• 72°

An ol’ sole’s story

Will Rogers said he didn’t want to ride on anything he couldn’t get out of and change the tire on.

Et tu, Will.

So, while the pilot of the tiny, tin airplane waited and waited to taxi down the runway, I sat with my hands prayerfully folded on my lap.

My seatmate was a young man with “Technology” written all over him, from his Oxford shoes to his computer keyboard carrying case.

He shared that he was a data scientist. He could have fooled me.

I said that I worked for a newspaper in a small Alabama town. That info usually flips on the “redneck” light for many. But, not this young man. He turned in an interested way.

“I love a newspaper,” he said.  “No matter where I go, I get a newspaper and take it to the hotel to read. When I drive from one place to the other, I pick up newspapers from the smaller cities and towns. They read better than the Internet. I don’t know any of the people or about the places but I like to read about them.”

We began a friendly conversation. He was from Virginia and was going to Texas, then California on business; I was going home, to a small Alabama town.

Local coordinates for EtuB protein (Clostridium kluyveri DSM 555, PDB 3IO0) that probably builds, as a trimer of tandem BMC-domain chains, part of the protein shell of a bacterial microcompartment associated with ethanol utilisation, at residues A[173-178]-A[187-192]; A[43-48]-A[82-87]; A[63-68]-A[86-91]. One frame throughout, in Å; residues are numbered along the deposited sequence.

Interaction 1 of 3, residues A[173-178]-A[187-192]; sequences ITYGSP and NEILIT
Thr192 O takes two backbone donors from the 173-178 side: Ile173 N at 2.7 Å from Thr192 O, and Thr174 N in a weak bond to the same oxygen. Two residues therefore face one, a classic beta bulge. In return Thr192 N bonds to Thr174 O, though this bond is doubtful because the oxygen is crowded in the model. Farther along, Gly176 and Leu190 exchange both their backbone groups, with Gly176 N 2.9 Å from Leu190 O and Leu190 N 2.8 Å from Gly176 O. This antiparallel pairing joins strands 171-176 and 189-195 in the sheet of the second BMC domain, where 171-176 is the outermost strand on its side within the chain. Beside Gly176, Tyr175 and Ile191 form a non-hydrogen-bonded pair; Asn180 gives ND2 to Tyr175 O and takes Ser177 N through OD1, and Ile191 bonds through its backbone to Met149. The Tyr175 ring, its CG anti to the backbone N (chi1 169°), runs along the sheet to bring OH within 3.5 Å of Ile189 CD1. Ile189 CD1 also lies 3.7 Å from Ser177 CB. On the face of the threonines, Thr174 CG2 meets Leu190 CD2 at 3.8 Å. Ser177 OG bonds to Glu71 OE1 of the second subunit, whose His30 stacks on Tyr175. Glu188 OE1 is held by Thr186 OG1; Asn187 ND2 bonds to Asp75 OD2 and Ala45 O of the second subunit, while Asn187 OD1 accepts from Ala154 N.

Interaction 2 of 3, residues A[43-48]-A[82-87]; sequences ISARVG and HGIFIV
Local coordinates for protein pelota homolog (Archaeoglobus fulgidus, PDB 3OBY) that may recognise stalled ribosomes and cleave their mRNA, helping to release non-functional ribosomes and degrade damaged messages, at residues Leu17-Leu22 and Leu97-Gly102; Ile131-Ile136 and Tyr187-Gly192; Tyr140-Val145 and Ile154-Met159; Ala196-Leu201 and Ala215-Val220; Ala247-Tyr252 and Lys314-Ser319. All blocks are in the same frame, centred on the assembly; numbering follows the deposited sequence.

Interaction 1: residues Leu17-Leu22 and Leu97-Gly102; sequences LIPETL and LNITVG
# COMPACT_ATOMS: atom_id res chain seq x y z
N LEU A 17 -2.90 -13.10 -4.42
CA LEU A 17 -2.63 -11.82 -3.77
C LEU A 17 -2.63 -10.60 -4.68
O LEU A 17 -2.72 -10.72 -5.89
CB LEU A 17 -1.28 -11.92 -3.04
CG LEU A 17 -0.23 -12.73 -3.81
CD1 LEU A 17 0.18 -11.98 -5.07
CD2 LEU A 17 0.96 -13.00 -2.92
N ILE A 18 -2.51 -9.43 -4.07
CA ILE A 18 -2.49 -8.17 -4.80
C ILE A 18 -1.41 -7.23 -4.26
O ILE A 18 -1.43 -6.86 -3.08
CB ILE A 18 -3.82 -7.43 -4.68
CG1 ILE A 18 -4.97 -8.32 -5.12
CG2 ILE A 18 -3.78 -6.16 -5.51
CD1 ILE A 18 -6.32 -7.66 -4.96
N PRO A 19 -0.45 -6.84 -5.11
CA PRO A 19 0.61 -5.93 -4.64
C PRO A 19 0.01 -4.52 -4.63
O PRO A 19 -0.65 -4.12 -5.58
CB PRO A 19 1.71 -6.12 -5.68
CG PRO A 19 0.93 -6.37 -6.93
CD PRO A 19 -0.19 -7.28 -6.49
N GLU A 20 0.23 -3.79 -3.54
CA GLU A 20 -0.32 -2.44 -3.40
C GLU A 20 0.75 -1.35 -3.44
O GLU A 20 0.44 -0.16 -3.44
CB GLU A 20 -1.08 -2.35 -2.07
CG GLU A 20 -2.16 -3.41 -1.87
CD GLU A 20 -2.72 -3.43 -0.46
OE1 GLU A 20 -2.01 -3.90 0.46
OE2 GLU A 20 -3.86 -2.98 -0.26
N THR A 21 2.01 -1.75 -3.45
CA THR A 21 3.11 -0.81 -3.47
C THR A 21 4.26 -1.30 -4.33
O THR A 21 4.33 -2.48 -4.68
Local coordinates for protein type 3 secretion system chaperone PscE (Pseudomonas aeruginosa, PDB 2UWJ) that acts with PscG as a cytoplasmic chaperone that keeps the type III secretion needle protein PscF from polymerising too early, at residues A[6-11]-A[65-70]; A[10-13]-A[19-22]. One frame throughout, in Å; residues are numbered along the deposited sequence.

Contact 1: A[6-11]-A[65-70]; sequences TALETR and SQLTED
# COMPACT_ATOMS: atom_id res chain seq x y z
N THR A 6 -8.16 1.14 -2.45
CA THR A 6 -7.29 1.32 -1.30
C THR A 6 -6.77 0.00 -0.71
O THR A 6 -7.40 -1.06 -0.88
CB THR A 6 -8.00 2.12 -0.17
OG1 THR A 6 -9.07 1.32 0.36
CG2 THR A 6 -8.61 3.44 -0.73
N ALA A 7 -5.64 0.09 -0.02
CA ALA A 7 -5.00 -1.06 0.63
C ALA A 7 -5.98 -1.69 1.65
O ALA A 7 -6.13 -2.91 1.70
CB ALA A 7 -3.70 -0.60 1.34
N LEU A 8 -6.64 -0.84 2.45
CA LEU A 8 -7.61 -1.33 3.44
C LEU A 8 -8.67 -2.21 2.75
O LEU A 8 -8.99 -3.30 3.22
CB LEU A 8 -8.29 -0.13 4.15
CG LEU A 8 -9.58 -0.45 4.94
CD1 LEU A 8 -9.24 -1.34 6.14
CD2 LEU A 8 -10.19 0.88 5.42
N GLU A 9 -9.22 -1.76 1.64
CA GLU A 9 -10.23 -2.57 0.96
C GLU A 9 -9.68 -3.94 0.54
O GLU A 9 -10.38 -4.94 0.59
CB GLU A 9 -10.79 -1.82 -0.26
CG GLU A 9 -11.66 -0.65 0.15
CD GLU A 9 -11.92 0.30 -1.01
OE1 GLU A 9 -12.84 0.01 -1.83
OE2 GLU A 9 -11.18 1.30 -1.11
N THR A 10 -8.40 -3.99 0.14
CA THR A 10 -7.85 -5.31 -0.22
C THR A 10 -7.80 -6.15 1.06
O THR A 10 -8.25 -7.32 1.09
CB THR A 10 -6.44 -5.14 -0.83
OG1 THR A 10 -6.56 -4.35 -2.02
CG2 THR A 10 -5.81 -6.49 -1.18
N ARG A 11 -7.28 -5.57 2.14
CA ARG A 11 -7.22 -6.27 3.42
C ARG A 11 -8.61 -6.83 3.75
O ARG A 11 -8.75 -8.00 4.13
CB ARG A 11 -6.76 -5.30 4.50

Back to the newspapers.

“Recently, I read something very interesting in a small-town newspaper,” he said. “There was this man who made his living resoling shoes. He put new soles on old shoes. In the article, he said there was a story with every pair of shoes he resoled. A story as to why those shoes were important to that person. That was interesting to me. Something as important in one’s life as an old shoe.”

All was quiet in the plane. He was quiet. I thought he was asleep. The ride got a little bumpy.

He stirred, turned and asked, “Do you know what I’m talking about when I say ‘shade tree mechanic?’”

I said, yes, I did.

“When I was growing up, I liked to tinker around with old cars, with all kinds of motors,” he said. “I was thinking that a shade tree mechanic would be much like the old man who resoled shoes. Don’t you think? Every old car would have a story.”

He paused for a few minutes.

“I don’t think a man could make a living as a shade tree mechanic now,” he said. “Couldn’t make a living … but it sure would be living.”

The young man said he had enjoyed the ride. He hoped he had not talked too much.

No, I said, he had not talked too much. But enough to give me a story to tell and the hope that one day I’ll read in a newspaper somewhere about a man who makes his living as a shade-tree mechanic and each old vehicle has a story to tell.